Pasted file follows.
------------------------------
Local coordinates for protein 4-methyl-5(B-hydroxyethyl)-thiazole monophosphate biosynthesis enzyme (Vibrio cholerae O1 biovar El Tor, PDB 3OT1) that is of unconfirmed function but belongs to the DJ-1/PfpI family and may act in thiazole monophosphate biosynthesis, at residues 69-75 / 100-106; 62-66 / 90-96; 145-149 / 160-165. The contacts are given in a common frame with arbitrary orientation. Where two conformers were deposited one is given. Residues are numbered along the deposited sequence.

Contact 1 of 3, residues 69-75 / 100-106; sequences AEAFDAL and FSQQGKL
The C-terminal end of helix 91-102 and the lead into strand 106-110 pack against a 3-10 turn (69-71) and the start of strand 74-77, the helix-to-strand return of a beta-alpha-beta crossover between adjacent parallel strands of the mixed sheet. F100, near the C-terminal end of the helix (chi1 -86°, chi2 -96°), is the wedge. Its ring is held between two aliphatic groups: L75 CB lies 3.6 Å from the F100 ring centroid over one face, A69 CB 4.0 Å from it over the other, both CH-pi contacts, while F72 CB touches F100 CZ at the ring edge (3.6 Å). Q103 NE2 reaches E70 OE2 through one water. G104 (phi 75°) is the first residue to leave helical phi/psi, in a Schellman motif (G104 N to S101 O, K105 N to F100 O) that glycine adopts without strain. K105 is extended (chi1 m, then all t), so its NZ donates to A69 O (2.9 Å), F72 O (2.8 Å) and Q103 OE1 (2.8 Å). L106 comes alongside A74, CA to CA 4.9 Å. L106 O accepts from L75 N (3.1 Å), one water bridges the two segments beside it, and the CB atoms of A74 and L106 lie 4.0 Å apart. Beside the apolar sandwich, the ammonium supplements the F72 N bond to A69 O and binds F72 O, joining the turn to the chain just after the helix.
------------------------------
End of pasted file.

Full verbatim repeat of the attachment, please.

Local coordinates for protein 4-methyl-5(B-hydroxyethyl)-thiazole monophosphate biosynthesis enzyme (Vibrio cholerae O1 biovar El Tor, PDB 3OT1) that is of unconfirmed function but belongs to the DJ-1/PfpI family and may act in thiazole monophosphate biosynthesis, at residues 69-75 / 100-106; 62-66 / 90-96; 145-149 / 160-165. The contacts are given in a common frame with arbitrary orientation. Where two conformers were deposited one is given. Residues are numbered along the deposited sequence.

Contact 1 of 3, residues 69-75 / 100-106; sequences AEAFDAL and FSQQGKL
The C-terminal end of helix 91-102 and the lead into strand 106-110 pack against a 3-10 turn (69-71) and the start of strand 74-77, the helix-to-strand return of a beta-alpha-beta crossover between adjacent parallel strands of the mixed sheet. F100, near the C-terminal end of the helix (chi1 -86°, chi2 -96°), is the wedge. Its ring is held between two aliphatic groups: L75 CB lies 3.6 Å from the F100 ring centroid over one face, A69 CB 4.0 Å from it over the other, both CH-pi contacts, while F72 CB touches F100 CZ at the ring edge (3.6 Å). Q103 NE2 reaches E70 OE2 through one water. G104 (phi 75°) is the first residue to leave helical phi/psi, in a Schellman motif (G104 N to S101 O, K105 N to F100 O) that glycine adopts without strain. K105 is extended (chi1 m, then all t), so its NZ donates to A69 O (2.9 Å), F72 O (2.8 Å) and Q103 OE1 (2.8 Å). L106 comes alongside A74, CA to CA 4.9 Å. L106 O accepts from L75 N (3.1 Å), one water bridges the two segments beside it, and the CB atoms of A74 and L106 lie 4.0 Å apart. Beside the apolar sandwich, the ammonium supplements the F72 N bond to A69 O and binds F72 O, joining the turn to the chain just after the helix.